4:00AM Sunday Jun 28, 2009
Amber James and Rosie Roger. Photo / Janna Dixon
“I didn’t really know much about it,” says the year 12 student, “then my friend came to school and said someone her mum knows got sick from it. So I researched it and apparently it hasn’t been fully approved. We’re kind of like the guinea pigs for it, and I heard it sometimes risks your chance of getting pregnant.”
Rosie said she would consider the vaccine at a later date if further testing was done.
Most of Rosie’s school friends are also deciding against the vaccine. “I have a group of 10 friends and only one of them got it.”
Another friend, Amber James, 17, chose not to get the Gardasil vaccine after reading about it and talking to her mum.
“We decided there were more cons than pros and we decided there were a whole lot of risks,” said Amber. “And I don’t like needles.”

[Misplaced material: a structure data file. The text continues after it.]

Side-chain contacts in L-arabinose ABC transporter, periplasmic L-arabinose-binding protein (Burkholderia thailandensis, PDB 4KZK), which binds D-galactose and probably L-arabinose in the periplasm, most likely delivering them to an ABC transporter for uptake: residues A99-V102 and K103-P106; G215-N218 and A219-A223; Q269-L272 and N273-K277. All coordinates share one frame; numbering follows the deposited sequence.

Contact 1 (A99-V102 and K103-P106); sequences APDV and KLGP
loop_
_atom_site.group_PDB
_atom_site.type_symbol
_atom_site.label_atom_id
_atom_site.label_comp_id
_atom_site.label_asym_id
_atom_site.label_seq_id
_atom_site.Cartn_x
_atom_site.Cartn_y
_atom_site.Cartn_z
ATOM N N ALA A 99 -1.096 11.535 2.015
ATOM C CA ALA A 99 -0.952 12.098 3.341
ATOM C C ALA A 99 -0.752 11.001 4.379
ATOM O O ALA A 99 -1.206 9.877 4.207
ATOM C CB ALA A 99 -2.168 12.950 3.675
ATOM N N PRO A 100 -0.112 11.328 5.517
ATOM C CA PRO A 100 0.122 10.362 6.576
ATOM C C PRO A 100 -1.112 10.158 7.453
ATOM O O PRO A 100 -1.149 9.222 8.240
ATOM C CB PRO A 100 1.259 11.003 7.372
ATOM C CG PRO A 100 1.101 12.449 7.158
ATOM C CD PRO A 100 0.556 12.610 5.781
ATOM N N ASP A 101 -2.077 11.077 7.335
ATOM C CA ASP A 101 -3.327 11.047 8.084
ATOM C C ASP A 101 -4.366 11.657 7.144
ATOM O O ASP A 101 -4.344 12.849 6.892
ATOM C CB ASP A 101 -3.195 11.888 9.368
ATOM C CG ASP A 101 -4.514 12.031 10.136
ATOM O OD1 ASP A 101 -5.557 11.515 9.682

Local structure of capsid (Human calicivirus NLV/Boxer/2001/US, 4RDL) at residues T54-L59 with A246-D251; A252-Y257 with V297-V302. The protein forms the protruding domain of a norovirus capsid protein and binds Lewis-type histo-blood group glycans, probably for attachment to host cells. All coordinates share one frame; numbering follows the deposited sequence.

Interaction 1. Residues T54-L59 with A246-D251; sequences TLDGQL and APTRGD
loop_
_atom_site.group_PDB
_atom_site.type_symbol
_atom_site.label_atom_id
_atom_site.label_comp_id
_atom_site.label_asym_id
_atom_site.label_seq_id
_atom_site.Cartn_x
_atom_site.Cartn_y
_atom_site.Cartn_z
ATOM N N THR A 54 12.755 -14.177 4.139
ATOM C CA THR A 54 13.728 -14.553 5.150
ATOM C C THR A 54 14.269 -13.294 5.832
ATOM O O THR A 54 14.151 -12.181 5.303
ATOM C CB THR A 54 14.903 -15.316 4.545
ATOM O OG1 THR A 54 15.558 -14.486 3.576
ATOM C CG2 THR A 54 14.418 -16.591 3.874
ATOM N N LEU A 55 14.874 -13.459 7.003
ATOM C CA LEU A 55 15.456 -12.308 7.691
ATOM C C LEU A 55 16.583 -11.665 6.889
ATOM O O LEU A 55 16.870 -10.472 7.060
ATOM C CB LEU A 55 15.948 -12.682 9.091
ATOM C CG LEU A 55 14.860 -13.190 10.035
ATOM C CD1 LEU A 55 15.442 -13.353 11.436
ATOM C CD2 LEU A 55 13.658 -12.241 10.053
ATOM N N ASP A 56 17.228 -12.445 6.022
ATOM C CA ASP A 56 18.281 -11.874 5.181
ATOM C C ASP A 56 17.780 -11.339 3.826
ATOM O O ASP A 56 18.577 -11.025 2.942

The facts about HPV and Gardasil
* Gardasil protects against the human papillomavirus, an STI that affects nearly 80 per cent of all women at some point in their lives.
* The majority will have no adverse effects, but some forms cause genital warts and cervical cancer. Gardasil protects against the most common forms of HPV that cause 70 per cent of cervical cancer and 90 per cent of genital warts.
* Gardasil is administered in three doses over a six-month period and is free to all girls aged between 12 and 18. It is also available from GPs and women up to age 26 can receive the vaccine, from $165 per dose.
* Out of 1467 schools, 1391 are participating.
* As of May 31, 110,662 doses have been given.
* Twenty six per cent (39,786) of young women born between 1992 and 1996 and 35 per cent (22,441) of young women born in 1990 and 1991 have received the first of the three doses.
Source: Ministry of Health
Comment from Leslie
I like these girls – they have the courage to think out of the box.